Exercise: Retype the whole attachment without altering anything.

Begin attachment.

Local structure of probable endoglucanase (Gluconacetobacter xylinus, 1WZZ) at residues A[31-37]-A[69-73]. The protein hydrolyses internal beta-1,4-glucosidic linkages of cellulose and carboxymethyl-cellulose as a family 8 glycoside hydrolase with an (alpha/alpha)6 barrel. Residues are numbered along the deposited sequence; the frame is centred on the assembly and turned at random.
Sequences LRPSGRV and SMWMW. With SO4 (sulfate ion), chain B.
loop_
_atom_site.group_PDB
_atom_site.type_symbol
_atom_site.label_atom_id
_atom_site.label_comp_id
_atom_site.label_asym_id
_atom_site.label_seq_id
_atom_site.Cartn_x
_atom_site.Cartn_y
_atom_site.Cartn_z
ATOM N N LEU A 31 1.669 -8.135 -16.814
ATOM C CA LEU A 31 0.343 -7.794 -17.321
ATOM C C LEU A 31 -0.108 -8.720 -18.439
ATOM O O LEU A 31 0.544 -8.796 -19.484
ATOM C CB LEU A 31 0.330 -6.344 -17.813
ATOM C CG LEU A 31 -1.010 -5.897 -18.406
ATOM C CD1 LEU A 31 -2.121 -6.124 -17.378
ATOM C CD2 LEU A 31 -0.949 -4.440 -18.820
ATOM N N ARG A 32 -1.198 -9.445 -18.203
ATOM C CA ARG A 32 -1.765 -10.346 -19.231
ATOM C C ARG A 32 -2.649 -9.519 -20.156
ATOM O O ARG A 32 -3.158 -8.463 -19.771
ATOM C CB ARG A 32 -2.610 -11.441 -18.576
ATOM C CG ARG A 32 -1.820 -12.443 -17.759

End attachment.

Local structure of probable endoglucanase (Gluconacetobacter xylinus, 1WZZ) at residues A[31-37]-A[69-73]. The protein hydrolyses internal beta-1,4-glucosidic linkages of cellulose and carboxymethyl-cellulose as a family 8 glycoside hydrolase with an (alpha/alpha)6 barrel. Residues are numbered along the deposited sequence; the frame is centred on the assembly and turned at random.
Sequences LRPSGRV and SMWMW. With SO4 (sulfate ion), chain B.
loop_
_atom_site.group_PDB
_atom_site.type_symbol
_atom_site.label_atom_id
_atom_site.label_comp_id
_atom_site.label_asym_id
_atom_site.label_seq_id
_atom_site.Cartn_x
_atom_site.Cartn_y
_atom_site.Cartn_z
ATOM N N LEU A 31 1.669 -8.135 -16.814
ATOM C CA LEU A 31 0.343 -7.794 -17.321
ATOM C C LEU A 31 -0.108 -8.720 -18.439
ATOM O O LEU A 31 0.544 -8.796 -19.484
ATOM C CB LEU A 31 0.330 -6.344 -17.813
ATOM C CG LEU A 31 -1.010 -5.897 -18.406
ATOM C CD1 LEU A 31 -2.121 -6.124 -17.378
ATOM C CD2 LEU A 31 -0.949 -4.440 -18.820
ATOM N N ARG A 32 -1.198 -9.445 -18.203
ATOM C CA ARG A 32 -1.765 -10.346 -19.231
ATOM C C ARG A 32 -2.649 -9.519 -20.156
ATOM O O ARG A 32 -3.158 -8.463 -19.771
ATOM C CB ARG A 32 -2.610 -11.441 -18.576
ATOM C CG ARG A 32 -1.820 -12.443 -17.759